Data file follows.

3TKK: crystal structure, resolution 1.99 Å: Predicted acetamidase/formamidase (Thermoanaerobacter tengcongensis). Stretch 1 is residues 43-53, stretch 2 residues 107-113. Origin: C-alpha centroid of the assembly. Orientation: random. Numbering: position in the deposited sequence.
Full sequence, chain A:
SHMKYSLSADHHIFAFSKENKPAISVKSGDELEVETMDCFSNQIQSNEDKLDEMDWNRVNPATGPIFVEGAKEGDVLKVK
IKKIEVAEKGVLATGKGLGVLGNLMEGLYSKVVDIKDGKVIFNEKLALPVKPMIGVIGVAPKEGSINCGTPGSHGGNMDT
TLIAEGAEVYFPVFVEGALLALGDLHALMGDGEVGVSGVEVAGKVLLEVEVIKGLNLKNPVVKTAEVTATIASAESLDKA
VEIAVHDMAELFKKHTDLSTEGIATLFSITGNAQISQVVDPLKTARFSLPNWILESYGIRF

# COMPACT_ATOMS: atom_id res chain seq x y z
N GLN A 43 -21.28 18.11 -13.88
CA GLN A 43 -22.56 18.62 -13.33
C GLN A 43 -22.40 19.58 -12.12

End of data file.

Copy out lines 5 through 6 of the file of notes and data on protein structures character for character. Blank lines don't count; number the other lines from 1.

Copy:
TLIAEGAEVYFPVFVEGALLALGDLHALMGDGEVGVSGVEVAGKVLLEVEVIKGLNLKNPVVKTAEVTATIASAESLDKA
VEIAVHDMAELFKKHTDLSTEGIATLFSITGNAQISQVVDPLKTARFSLPNWILESYGIRF